Hi, Since there is no coverage report on tests in vdsm, if a PEP 8 patch passes the tests, we still not sure if there is no mistake in it. Viewing the diff reports on all the changes consumes a lot of time, and some small but fatal mistakes(like misspelling variable name) can easily be ignored by human eyes.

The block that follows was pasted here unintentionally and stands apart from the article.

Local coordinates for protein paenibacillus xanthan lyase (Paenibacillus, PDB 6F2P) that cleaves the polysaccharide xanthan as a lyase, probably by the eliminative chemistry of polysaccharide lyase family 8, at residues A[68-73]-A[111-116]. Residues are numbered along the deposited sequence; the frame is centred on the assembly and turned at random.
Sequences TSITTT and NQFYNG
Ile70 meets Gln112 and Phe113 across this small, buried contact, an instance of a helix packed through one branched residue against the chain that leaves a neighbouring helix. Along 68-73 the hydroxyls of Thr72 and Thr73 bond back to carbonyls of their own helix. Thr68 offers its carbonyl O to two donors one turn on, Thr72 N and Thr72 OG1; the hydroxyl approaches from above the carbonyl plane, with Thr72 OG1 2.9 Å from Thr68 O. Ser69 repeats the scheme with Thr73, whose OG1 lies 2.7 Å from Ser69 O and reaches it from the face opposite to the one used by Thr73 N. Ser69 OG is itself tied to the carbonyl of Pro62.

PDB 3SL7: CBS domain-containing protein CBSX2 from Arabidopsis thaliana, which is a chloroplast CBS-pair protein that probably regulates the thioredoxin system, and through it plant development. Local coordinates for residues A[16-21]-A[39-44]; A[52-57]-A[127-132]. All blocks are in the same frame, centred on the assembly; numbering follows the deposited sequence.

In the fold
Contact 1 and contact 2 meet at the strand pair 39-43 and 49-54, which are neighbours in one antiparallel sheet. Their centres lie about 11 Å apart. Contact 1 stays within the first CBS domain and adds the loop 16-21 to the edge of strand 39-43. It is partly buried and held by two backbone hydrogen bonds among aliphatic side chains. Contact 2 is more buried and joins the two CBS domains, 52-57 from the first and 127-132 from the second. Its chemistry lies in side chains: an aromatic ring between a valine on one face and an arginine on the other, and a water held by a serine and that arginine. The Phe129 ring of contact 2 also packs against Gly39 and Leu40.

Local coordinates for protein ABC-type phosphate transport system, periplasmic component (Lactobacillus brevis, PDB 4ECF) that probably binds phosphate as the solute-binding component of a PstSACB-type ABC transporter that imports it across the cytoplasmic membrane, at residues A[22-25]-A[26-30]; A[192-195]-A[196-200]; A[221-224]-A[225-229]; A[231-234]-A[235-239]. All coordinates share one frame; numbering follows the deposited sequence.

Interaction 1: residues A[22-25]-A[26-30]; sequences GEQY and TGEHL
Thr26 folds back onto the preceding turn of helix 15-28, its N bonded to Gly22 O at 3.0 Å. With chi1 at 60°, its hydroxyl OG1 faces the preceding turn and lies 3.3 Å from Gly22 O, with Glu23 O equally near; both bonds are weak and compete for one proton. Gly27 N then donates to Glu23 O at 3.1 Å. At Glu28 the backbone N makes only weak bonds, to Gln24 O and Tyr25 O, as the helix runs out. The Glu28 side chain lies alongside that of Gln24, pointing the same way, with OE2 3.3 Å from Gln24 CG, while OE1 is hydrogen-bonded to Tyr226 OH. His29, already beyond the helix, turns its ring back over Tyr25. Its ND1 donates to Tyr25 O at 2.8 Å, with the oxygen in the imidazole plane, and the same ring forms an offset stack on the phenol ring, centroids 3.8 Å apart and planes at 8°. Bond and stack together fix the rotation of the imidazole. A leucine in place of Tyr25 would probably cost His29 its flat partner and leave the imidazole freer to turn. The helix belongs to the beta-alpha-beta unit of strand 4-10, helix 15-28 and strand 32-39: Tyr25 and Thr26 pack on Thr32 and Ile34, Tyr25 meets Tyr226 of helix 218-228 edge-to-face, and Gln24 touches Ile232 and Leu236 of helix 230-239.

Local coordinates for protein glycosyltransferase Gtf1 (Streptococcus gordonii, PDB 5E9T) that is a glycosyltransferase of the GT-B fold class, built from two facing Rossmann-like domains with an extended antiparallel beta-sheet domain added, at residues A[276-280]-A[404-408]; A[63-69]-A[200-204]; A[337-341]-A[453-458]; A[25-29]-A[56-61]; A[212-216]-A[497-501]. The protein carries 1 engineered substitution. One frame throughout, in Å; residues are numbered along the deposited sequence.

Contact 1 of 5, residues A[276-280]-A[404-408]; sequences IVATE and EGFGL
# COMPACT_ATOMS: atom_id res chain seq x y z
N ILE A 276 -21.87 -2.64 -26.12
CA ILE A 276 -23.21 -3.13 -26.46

So I have a try on the compiler module of Python. I write a tool named 'pydiff'. pydiff parses two Python scripts into Abstract Syntax Trees. These data structures can reflect the logic of the code, and pydiff performs a recursive compare on the trees. Then pydiff reports differences and the corresponding line numbers. In this way, pydiff ignores code style changes, and reports only logical changes of the code. I think this tool can save us a lot of time. After a PEP 8 patch passes vdsm tests and pydiff, I will get some confidence on the patch and it probably does not break anything in vdsm. Here is a usage example: -------- test_o.py -------- def foo(a, b): pass if __name__ == '__main__': A = [1, 2, 3] print (4, 5, 6), \ "over" foo(1, 2) print 'Hello World' -------- test_n.py -------- def foo(a, b): pass if __name__ == '__main__': A = [1, 2, 3] print (4, 5, 6), "over" fooo( 1, 2) print ('Hello ' 'World') Some differences of the files are just a matter of style. The only significant difference is the function call "foo()" is misspelled in "test_n.py". Run pydiff.py, it will report: $ python pydiff.py test_*.py 1 difference(s) first file: test_n.py second file: test_o.py ((8, 'fooo'), (8, 'foo')) This report tells us that 'fooo' in line 8 of "test_n.py" is different from 'foo' in line 8 of "test_o.py". It can also find insertions or deletions. Here is another simple example: ---- old.py ---- print 'Hello 1' print 'Hello 2' print 'Hello 3' print 'Hello 4' print 'Hello 5' ---- new.py ---- print 'Hello 1' print 'Hello 3' print 'Hello 4' print 'Hello 5' print 'Hello 5' Run pydiff: $ pydiff old.py new.py 2 difference(s) first file: old.py second file: new.py ((2, Printnl([Const('Hello 2')], None)), (2, None)) ((5, None), (5, Printnl([Const('Hello 5')], None))) Here "((2, Printnl([Const('Hello 2')], None)), (2, None))" means there is a print statement in line 2 of old.py, but no corresponding statement in new.py, so we can know the statement is deleted in new.py. "((5, None), (5, Printnl([Const('Hello 5')], None)))" means there is a print statement in line 5 of new.py, but no corresponding statement in old.py, so we can know the statement is inserted in new.py. Sometimes the change in code logic is acceptable, for example, change "aDict.has_key(Key)" into "Key in aDict". pydiff can report a difference in this case, but it is up to the user to judge whether it's acceptable. pydiff is just a tool to help you finding these changes. I hope it can be helpful for PEP 8 patch reviewers. If you find any bugs, please let me know. The script is in the attachment. -- Thanks and best regards! Zhou Zheng Sheng / 周征晟 E-mail: zhshz...@linux.vnet.ibm.com Telephone: 86-10-82454397
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